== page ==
World Voice, South Bank Centre, London

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The Independent Culture

It's wonderful to be reminded, as we breed our young couch-potatoes, just how clever children can be. The latest incarnation of Finland's award-winning Tapiola Choir has come to the South Bank as part of the WorldVoice festival, and their spell is as bright as ever. They have a conductor, but he hardly appears at all: these bright-eyed kids aged from eight to 18 manage the most complex feats of part-singing as though nothing could be more natural.

Their voices in their opening song were fresh and unforced, but their attack was spot-on; then, in a series of songs created for them by contemporary Finnish composers, they showed what they could do. They hardened their tone in the ancient peasant style, till it had the impermeability of pebbles on the beach; they delivered a song that was all groans, cries, and susurrations. They showed how a phrase could seem to pass from one end of the stage to another.

Then - and I've never been so charmingly inveigled into audience-participation - they roped in the whole of the Queen Elizabeth Hall for a piece entitled "Eternal Echo". Three simple motifs were first sung from all four corners of the auditorium, then enriched layer upon layer, until the whole hall was awash with cooing sounds. Finally they offered a medley of songs and dances, creating their own instrumental accompaniment with violin, clarinet, and drum. There may be as much talent in our own choirs, but there's nothing like Tapiola's technical adventurousness.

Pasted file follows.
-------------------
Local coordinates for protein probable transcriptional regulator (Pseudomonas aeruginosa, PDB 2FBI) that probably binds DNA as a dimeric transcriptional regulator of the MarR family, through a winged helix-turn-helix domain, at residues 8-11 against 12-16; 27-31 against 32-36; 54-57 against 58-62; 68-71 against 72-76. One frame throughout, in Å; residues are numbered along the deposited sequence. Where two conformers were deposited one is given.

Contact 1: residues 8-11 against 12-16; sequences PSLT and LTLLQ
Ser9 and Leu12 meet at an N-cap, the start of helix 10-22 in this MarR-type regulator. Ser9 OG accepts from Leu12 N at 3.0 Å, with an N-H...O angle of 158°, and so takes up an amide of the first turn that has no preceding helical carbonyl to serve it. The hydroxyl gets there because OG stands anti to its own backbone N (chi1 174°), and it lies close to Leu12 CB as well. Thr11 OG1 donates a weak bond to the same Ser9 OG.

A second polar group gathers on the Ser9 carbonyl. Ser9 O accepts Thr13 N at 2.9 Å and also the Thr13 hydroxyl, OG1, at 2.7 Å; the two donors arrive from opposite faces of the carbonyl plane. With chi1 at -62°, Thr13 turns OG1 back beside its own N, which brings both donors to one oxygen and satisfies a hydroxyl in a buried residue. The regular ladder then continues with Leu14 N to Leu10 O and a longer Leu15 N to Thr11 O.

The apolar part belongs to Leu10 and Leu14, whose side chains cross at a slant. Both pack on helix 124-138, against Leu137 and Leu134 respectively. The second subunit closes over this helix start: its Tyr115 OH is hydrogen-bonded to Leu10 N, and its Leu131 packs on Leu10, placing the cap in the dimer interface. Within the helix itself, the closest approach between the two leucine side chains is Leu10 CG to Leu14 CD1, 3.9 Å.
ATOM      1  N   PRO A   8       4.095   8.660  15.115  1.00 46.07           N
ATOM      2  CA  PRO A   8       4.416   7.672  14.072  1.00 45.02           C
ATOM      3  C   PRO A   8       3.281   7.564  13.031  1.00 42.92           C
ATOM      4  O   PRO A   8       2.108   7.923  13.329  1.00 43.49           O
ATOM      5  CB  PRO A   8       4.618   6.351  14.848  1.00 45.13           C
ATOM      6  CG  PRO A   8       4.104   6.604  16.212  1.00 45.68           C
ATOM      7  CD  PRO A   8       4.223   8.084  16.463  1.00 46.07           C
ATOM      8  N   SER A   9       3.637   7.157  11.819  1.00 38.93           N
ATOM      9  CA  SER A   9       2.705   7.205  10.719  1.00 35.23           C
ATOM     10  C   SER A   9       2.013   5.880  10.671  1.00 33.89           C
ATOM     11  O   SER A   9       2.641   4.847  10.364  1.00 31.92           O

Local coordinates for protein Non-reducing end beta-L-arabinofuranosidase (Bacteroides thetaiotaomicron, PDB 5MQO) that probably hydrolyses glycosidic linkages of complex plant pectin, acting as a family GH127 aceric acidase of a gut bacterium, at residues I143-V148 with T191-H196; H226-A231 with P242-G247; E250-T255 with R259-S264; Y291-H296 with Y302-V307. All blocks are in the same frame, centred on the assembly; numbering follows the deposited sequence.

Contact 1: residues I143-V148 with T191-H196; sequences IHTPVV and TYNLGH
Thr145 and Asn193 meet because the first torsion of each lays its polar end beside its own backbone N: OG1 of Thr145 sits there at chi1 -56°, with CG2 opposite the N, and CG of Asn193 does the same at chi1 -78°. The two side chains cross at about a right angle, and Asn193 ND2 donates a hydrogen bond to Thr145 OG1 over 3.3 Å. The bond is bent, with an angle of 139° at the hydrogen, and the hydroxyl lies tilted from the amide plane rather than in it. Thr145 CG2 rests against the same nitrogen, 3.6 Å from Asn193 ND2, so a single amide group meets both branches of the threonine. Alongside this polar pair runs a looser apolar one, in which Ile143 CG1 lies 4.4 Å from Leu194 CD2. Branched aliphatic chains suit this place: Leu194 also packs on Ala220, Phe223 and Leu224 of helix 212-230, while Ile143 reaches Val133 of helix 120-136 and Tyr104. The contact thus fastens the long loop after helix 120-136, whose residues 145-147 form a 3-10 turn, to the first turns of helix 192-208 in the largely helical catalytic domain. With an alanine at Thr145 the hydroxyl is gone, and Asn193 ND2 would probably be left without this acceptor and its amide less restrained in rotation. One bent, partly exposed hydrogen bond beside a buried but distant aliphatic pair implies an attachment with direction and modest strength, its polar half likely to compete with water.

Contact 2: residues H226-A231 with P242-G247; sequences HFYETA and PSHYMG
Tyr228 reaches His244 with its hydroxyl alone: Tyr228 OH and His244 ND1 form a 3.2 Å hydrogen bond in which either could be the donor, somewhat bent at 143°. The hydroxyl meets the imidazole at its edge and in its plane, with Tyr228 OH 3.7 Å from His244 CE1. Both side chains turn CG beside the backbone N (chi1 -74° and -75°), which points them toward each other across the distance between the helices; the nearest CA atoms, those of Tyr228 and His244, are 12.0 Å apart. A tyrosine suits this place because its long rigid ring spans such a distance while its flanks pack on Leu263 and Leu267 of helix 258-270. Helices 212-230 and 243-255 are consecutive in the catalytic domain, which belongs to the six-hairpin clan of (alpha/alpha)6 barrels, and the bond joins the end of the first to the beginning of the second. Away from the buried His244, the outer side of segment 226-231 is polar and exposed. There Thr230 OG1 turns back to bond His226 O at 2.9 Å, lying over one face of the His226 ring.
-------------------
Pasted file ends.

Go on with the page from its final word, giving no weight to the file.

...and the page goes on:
If this was all that was on offer, we'd have had a great evening, but it was part of a double bill: after the interval the Rossica Chamber Choir sang Rachmaninov's "Vespers". This has become a popular concert work, but this choir from St Petersburg took us back to the rawness of its roots. They had a priest who functioned as cantor, and a lady conductor who gave pitch-cues, as is done in Russian churches.

The Russian Orthodox liturgy is the purest expression of the Russian soul: Rachmaninov's majestic work is a celebration of its musical richness. And as Rossica showed, it's about voices pure and simple: from basso profundo, to dark-velvet mezzo, to high sweet tenor, to soaring soprano; their baritone soloist had a voice of heart-stopping beauty. This a capella music is orchestral and operatic to the nth degree, you've got to feel in your chest its journey over peaks and chasms, and its vocal trumpet-blasts. If Rossica were to take up liturgical residence in London, the church would be packed every night.

The WorldVoice Festival, to 12 October (0207-960 4242; www.rfh.org.uk)

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